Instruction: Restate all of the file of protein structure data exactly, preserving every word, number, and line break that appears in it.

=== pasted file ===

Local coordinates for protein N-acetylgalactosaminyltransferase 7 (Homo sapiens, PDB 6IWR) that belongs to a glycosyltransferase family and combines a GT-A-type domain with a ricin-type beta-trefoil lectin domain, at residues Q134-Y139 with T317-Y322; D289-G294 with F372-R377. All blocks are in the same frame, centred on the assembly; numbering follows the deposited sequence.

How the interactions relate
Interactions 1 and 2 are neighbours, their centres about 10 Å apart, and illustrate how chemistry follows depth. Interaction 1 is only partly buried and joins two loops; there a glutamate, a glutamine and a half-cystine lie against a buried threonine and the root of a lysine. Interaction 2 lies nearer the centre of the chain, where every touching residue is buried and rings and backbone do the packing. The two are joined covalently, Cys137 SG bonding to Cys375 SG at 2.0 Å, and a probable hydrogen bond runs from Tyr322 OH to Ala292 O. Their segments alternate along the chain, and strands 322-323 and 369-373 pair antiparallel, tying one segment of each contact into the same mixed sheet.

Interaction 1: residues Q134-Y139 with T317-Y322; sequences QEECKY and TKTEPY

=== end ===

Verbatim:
Local coordinates for protein N-acetylgalactosaminyltransferase 7 (Homo sapiens, PDB 6IWR) that belongs to a glycosyltransferase family and combines a GT-A-type domain with a ricin-type beta-trefoil lectin domain, at residues Q134-Y139 with T317-Y322; D289-G294 with F372-R377. All blocks are in the same frame, centred on the assembly; numbering follows the deposited sequence.

How the interactions relate
Interactions 1 and 2 are neighbours, their centres about 10 Å apart, and illustrate how chemistry follows depth. Interaction 1 is only partly buried and joins two loops; there a glutamate, a glutamine and a half-cystine lie against a buried threonine and the root of a lysine. Interaction 2 lies nearer the centre of the chain, where every touching residue is buried and rings and backbone do the packing. The two are joined covalently, Cys137 SG bonding to Cys375 SG at 2.0 Å, and a probable hydrogen bond runs from Tyr322 OH to Ala292 O. Their segments alternate along the chain, and strands 322-323 and 369-373 pair antiparallel, tying one segment of each contact into the same mixed sheet.

Interaction 1: residues Q134-Y139 with T317-Y322; sequences QEECKY and TKTEPY